When we lived in South Florida, we loved to drive down A1A in our convertible and marvel at all the high-rise apartments and condos with their colorful tropical names. But occasionally, we would see one building slathered in plywood with construction equipment all around.  We ran into one of the owners, and he told us his tale of woe - which was a cautionary tale for anyone wanting to buy real estate.  At the time, the South Florida housing bubble was in full swing, and people were paying top dollar for just about anything, and often ignoring the realities of owning a house or condo - that it is just a thing, a machine for living, that can be very expensive to repair when things go wrong.

The Romans supposedly invented concrete, or at least made good use of it.  The problem was - and is - that concrete has good strength in compression, but very little tensile strength.  If you sit on it, it is hard as a rock.  If you try to pull it apart, it snaps like rotted wood.  For centuries, people lived with this, designing concrete structures such that there was no concrete in tension.   But then rebar was invented.  It was figured out that if you put steel bars embedded in the concrete - reinforcing bar, or "rebar" - concrete could have good tensile strength.  And as a result, we could build amazing things, such as bridges, highways, and buildings out of concrete, and they wouldn't fall down.

That is to say, provided the rebar holds up.  A subway bridge collapsed recently in Mexico City due to rebar failure.  The bridge was not properly constructed and the rebar was not attached properly, or more precisely, metal "studs" welded to the beams were not attached, which weakened the structure, which collapsed.   The steel alone or the concrete alone cannot support the bridge - they have to work together.   Carlos Slim strikes again.

But getting back to South Florida, our condo owner friend explained why his condo building looked like a hurricane hit it - and why he was living in a motel room.   Turns out that the building, which was erected in the 1970's, had rebar problems.  The metal reinforcing bars in the concrete had started to rust, and this weakened the structure to the point where there was a risk of collapse.   Concrete is porous, and moisture can wick into it.  A raw concrete swimming pool would leak out all its water in a day or two - which is why such pools are lined with water-proof plaster.  High-rise buildings on the beach get a constant supply of salty spray and moisture.   If the concrete isn't painted regularly, it may wick up this moisture.  If Edna Kravetz has her hubby drill a hole in the concrete balcony so she can put up a hanging plant, it may allow moisture to come in.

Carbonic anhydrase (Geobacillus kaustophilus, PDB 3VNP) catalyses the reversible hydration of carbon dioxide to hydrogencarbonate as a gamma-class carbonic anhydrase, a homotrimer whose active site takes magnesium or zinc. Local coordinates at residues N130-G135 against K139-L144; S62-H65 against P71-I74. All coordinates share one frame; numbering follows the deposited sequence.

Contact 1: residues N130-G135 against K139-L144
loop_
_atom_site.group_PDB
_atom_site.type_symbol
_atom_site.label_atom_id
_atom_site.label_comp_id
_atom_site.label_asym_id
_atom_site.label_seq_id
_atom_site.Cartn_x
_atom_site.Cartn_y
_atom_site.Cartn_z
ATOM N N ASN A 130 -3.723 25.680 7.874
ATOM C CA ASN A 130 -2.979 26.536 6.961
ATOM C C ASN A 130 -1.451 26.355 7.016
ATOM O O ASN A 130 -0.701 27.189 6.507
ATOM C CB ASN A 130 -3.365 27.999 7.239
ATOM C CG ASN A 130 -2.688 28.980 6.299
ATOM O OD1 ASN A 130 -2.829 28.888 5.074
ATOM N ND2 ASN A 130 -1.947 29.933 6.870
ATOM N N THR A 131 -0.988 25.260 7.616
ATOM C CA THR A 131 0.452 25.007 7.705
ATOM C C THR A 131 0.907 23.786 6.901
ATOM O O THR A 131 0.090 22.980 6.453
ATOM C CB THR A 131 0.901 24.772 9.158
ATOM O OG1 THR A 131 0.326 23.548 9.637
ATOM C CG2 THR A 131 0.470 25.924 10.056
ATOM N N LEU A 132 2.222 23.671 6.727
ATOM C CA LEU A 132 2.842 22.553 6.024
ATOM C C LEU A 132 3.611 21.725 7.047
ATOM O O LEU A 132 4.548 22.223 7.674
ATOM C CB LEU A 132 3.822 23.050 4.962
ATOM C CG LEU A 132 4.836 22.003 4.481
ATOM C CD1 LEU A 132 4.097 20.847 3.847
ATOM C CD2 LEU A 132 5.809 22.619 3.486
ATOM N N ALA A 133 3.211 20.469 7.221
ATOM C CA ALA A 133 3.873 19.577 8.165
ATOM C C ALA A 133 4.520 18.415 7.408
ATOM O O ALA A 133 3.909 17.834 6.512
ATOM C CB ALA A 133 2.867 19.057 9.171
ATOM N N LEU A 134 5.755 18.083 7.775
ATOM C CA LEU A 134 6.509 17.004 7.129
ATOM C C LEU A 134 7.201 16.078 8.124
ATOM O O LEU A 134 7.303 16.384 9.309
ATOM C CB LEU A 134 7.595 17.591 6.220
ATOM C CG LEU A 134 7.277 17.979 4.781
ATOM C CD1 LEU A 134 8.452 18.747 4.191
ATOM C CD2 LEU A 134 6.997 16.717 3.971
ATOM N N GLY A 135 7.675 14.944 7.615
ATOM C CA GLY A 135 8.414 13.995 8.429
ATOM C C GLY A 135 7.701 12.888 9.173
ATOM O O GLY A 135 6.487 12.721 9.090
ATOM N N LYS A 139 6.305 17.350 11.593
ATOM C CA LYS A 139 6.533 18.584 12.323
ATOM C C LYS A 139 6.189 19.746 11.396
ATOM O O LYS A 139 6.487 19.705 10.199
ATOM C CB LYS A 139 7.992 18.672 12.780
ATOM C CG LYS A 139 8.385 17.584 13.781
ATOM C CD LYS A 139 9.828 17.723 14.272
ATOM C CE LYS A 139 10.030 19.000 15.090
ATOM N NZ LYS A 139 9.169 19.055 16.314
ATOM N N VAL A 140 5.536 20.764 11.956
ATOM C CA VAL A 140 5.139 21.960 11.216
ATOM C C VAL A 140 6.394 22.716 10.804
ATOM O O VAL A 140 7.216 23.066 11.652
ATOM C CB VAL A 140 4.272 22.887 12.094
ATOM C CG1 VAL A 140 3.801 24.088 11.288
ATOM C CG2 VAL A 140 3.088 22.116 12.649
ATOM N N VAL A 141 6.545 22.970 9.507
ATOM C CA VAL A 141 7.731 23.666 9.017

Not only does rust weaken the rebar, it causes it to expand, which in turn cracks the concrete, which in turn reduces the strength of the slab down to zero - or less.  Cracks also let in more water, accelerating the process.  The weight of the slab becomes dead weight, with no structural support, and as a result, puts more load on the lower floors. 

Fixing this isn't easy.  You have to move the occupants out, in most cases, and then jackhammer the concrete to expose the rebar.  You follow the rusty rebar with your jackhammer, until you get to at least a foot long length of "clean" rust-free rebar.  So, for example, you start jackhammering on the balcony (where most of these failures are first noticed) and end up in the middle of the living room, jackhammering into the floor and into the unit below.  Peek-a-boo!  Now you see why removing the occupants is the first step in this renovation process.

So, next, you get an oxy-acetylene torch and cut away the rusty rebar and weld in new, "clean" rebar.  Then you make forms - out of plywood - which have to be propped into position, and then pour new concrete into the gap you formed by jackhammering.

It is a messy, expensive, time-consuming process that often takes far longer and costs far more than initially anticipated.  You start jackhammering and then realize the rusted rebar is far more extensive than you thought it was.